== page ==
With an all-new twist on something the market already knows it wants, it’s likely your disruption will happen quickly with less risk. You’ll still need aggression and resources, but you won’t need to build a customer base cold. As it exists, you should already be very savvy about speaking with it in a compelling way, and it should have trust in the quality and value of your offerings. Your biggest challenges in this scenario are to:

  • Keep the competitors you’ll be disrupting in the dark about your offering while
  • Getting your people and supply chain on board, and
  • Having absolutely everything from your marketing message to your fulfillment process ready to blast off the minute you go to market.

Your Product Must Change

Be thinking about your next disruption before the current one hits the market. If you have a successful disruption, you will create the monster of a customer/client base that will want more from you. While that’s a good problem to have, it means, more than ever, you need to not only know the voice of your customer but predict how that voice will change because you disrupted their market. Furthermore, when a company causes a disruption, all eyes go to its potential to do so again. This jacks up the competition, makes them watch you more closely — essentially tags you as a threatening entity. Consequently, your game going forward — remember, you have to change the offering to meet what your customer will need — gets harder because those you disrupted want to disrupt before you do again. Focus on your customer, not your competition — they’ll tell you how to change your product and become a serial disruptor.

You’re Going to Need Help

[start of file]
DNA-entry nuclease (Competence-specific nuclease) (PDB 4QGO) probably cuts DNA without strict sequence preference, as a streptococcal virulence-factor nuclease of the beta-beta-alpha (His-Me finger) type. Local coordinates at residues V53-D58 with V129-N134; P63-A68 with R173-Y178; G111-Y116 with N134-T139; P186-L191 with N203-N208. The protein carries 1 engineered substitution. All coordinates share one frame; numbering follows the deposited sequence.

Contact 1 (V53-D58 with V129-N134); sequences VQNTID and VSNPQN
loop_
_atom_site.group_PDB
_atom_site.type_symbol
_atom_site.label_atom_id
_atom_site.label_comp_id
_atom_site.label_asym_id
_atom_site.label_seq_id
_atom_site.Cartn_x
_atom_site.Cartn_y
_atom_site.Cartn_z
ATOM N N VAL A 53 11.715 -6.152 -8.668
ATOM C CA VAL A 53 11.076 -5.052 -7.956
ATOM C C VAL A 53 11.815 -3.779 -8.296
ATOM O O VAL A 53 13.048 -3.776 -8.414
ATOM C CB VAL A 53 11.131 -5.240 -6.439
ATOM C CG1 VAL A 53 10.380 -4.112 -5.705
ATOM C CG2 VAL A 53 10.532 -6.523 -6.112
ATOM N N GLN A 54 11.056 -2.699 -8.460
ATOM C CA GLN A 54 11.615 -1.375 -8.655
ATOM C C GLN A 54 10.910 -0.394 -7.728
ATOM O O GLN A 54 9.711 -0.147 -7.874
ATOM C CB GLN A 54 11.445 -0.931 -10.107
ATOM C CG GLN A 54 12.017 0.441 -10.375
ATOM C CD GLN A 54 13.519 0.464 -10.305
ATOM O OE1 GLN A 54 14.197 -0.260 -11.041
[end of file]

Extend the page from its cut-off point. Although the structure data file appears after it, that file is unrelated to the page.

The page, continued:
The very nature of disruption — changing everything about the game — means you’ll need some seriously talented and fresh minds on board to make it happen. Disruptive ambitions change everything internally in order to change the external game. Infuse your teams with contractors or new-hires who have disrupted before and are change management wizards. Your existing people are already overworked, and struggling with the demand to innovate and execute… Breathe some new life into them by getting them the kind of help that inspires them to disrupt aggressively. Support them with extra talent to get the work done. There are needs to fulfill in the process of becoming a disruptor that those who have never participated in a disruption before need to learn from those who have. Fulfilling them is essential to the success of a disruption campaign.

And one last thing… Disruption isn’t about offering something that’s better than what is out there, or bigger/faster, or even cheaper. It’s about offering something that people want and don’t have. It’s not necessarily a new gadget. It might just be the old gadget with a new button.

Download the 7 stages of becoming a disruptive business infographic here:

7 Stages of Becoming a Disruptor Infographic

Additional Reading

Change Management Developing TOP Facilitators, MetaOps’ MetaExperts MagEzine

How incumbents become digital disruptors, McKinsey & Company